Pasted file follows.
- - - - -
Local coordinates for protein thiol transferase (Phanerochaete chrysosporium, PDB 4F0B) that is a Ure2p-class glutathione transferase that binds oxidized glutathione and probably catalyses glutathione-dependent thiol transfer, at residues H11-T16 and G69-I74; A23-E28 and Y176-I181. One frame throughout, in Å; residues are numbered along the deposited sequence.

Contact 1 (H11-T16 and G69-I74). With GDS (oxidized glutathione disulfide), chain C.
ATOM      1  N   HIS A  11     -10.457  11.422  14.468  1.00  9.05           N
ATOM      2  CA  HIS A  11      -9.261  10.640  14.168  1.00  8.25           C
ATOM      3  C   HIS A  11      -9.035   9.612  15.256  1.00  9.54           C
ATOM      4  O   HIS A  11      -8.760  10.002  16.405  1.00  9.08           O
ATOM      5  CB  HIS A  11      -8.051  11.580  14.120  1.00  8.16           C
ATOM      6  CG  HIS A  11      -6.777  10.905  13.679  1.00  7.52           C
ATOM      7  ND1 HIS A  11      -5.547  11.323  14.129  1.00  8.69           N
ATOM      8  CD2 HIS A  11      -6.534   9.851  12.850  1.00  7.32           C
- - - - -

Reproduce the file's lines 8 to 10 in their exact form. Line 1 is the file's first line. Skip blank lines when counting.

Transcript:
ATOM      6  CG  HIS A  11      -6.777  10.905  13.679  1.00  7.52           C
ATOM      7  ND1 HIS A  11      -5.547  11.323  14.129  1.00  8.69           N
ATOM      8  CD2 HIS A  11      -6.534   9.851  12.850  1.00  7.32           C